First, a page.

According to research, older women looking to improve gait and avoid hip fractures may need only 20 minutes of daily home exercise. A study published in the Archives of Internal Medicine (September 27, 2010; 170 , 1548–56) followed 160 women with osteopenia for 7 years.
At the beginning of the study, the women were aged 70–73. One group exercised daily for 20 minutes at home and participated in 6 months of supervised weekly training each year for 5 years. No information was available about the type of exercise performed. Compared with the nonexercise group, the exercise group walked more quickly and showed greater signs of strength and stability. They also showed a 32% drop in fracture risk. At the end of 7 years, 100 women (55 exercisers, 45 nonexercisers) were available for follow-up testing. Among all the women in the study, those who had engaged in moderate physical activity throughout their lives were 78% less likely to have experienced a fracture. And yet both exercise and nonexercise groups showed similar decreases in bone mineral density over time.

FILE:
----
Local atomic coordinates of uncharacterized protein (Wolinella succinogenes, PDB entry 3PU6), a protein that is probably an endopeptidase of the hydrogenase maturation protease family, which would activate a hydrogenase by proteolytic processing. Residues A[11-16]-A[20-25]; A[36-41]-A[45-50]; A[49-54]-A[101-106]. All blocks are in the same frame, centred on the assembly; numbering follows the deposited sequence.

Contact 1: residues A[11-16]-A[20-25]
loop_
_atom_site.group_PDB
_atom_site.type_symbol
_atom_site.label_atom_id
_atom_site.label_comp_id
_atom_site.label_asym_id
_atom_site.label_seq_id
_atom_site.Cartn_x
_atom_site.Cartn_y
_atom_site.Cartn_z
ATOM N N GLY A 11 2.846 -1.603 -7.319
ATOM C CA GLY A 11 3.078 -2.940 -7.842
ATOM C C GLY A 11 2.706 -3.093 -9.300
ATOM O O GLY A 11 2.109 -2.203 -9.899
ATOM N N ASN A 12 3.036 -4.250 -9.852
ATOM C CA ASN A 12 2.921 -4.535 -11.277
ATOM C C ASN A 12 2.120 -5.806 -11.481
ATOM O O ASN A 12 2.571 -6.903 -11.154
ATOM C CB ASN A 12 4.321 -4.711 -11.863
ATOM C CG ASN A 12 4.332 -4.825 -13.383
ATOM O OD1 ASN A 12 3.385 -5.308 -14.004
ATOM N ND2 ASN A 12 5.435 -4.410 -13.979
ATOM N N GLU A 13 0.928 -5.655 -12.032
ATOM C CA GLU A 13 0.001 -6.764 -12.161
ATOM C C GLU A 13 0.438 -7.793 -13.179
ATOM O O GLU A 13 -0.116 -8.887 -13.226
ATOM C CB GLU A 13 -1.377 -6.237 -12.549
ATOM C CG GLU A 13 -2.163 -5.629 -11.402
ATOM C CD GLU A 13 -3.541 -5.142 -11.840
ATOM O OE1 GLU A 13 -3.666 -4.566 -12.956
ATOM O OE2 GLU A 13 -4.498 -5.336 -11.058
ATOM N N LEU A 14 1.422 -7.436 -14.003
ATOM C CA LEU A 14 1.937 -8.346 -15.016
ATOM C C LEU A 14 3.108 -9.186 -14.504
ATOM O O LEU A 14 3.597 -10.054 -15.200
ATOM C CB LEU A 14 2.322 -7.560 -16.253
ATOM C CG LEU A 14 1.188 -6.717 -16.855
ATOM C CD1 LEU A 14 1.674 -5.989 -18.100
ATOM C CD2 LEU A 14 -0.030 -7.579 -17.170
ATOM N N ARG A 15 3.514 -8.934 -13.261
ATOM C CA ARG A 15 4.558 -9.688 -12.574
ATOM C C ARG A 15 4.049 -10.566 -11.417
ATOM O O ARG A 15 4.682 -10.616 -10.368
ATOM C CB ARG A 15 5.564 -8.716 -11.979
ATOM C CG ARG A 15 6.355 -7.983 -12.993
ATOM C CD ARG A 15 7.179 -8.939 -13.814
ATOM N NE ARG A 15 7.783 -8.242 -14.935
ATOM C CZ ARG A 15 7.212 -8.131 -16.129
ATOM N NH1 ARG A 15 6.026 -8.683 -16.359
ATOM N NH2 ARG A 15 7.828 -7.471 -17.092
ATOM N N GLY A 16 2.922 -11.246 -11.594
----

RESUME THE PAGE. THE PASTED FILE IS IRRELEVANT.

“Mainly home-based exercises followed by voluntary home training seem to have a long-term effect on balance and gait and may even protect high-risk elderly women from hip fractures,” stated the study authors.
For more information on helping older adults improve balance, read “Balance for Baby Boomers and Seniors,” by Evan Osar, DC, in the October 2009 issue of IDEA Fitness Journal.
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